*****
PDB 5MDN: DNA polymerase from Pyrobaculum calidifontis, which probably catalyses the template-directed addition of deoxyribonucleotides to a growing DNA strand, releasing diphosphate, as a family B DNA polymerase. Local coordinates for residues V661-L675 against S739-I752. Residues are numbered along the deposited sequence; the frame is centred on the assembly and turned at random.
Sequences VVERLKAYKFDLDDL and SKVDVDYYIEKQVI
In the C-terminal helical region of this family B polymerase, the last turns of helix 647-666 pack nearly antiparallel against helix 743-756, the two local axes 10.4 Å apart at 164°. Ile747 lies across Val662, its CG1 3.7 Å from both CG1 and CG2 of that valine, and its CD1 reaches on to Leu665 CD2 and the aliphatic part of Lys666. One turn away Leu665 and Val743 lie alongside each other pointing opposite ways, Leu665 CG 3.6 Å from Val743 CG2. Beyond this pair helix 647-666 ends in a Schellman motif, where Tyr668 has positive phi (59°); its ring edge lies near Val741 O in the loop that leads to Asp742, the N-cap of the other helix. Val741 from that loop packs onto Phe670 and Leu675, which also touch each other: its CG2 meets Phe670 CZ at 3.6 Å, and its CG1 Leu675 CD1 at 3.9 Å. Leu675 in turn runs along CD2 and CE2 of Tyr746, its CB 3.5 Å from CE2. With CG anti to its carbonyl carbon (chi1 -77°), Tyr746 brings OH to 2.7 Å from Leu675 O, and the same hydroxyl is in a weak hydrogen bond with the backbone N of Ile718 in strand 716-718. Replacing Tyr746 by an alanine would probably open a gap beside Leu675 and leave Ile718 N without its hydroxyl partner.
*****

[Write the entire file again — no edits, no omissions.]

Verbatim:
PDB 5MDN: DNA polymerase from Pyrobaculum calidifontis, which probably catalyses the template-directed addition of deoxyribonucleotides to a growing DNA strand, releasing diphosphate, as a family B DNA polymerase. Local coordinates for residues V661-L675 against S739-I752. Residues are numbered along the deposited sequence; the frame is centred on the assembly and turned at random.
Sequences VVERLKAYKFDLDDL and SKVDVDYYIEKQVI
In the C-terminal helical region of this family B polymerase, the last turns of helix 647-666 pack nearly antiparallel against helix 743-756, the two local axes 10.4 Å apart at 164°. Ile747 lies across Val662, its CG1 3.7 Å from both CG1 and CG2 of that valine, and its CD1 reaches on to Leu665 CD2 and the aliphatic part of Lys666. One turn away Leu665 and Val743 lie alongside each other pointing opposite ways, Leu665 CG 3.6 Å from Val743 CG2. Beyond this pair helix 647-666 ends in a Schellman motif, where Tyr668 has positive phi (59°); its ring edge lies near Val741 O in the loop that leads to Asp742, the N-cap of the other helix. Val741 from that loop packs onto Phe670 and Leu675, which also touch each other: its CG2 meets Phe670 CZ at 3.6 Å, and its CG1 Leu675 CD1 at 3.9 Å. Leu675 in turn runs along CD2 and CE2 of Tyr746, its CB 3.5 Å from CE2. With CG anti to its carbonyl carbon (chi1 -77°), Tyr746 brings OH to 2.7 Å from Leu675 O, and the same hydroxyl is in a weak hydrogen bond with the backbone N of Ile718 in strand 716-718. Replacing Tyr746 by an alanine would probably open a gap beside Leu675 and leave Ile718 N without its hydroxyl partner.